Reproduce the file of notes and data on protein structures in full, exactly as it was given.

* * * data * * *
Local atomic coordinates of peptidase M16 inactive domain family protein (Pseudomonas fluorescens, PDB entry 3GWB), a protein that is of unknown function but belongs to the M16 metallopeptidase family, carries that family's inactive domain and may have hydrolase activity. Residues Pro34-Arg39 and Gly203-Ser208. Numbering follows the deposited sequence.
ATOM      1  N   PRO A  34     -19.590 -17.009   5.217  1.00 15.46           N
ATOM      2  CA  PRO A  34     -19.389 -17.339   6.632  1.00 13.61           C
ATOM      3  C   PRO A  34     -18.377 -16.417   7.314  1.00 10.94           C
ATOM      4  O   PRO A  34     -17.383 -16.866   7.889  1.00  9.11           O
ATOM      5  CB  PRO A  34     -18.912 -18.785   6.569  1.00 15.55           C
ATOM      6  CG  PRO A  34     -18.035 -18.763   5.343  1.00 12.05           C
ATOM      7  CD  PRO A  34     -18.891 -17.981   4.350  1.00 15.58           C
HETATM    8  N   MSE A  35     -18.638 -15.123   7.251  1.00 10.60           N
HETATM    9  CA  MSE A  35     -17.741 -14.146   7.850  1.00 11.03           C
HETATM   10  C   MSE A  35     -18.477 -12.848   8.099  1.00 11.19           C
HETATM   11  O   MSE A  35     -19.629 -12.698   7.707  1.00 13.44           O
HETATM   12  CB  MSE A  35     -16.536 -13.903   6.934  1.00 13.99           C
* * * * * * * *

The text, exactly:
Local atomic coordinates of peptidase M16 inactive domain family protein (Pseudomonas fluorescens, PDB entry 3GWB), a protein that is of unknown function but belongs to the M16 metallopeptidase family, carries that family's inactive domain and may have hydrolase activity. Residues Pro34-Arg39 and Gly203-Ser208. Numbering follows the deposited sequence.
ATOM      1  N   PRO A  34     -19.590 -17.009   5.217  1.00 15.46           N
ATOM      2  CA  PRO A  34     -19.389 -17.339   6.632  1.00 13.61           C
ATOM      3  C   PRO A  34     -18.377 -16.417   7.314  1.00 10.94           C
ATOM      4  O   PRO A  34     -17.383 -16.866   7.889  1.00  9.11           O
ATOM      5  CB  PRO A  34     -18.912 -18.785   6.569  1.00 15.55           C
ATOM      6  CG  PRO A  34     -18.035 -18.763   5.343  1.00 12.05           C
ATOM      7  CD  PRO A  34     -18.891 -17.981   4.350  1.00 15.58           C
HETATM    8  N   MSE A  35     -18.638 -15.123   7.251  1.00 10.60           N
HETATM    9  CA  MSE A  35     -17.741 -14.146   7.850  1.00 11.03           C
HETATM   10  C   MSE A  35     -18.477 -12.848   8.099  1.00 11.19           C
HETATM   11  O   MSE A  35     -19.629 -12.698   7.707  1.00 13.44           O
HETATM   12  CB  MSE A  35     -16.536 -13.903   6.934  1.00 13.99           C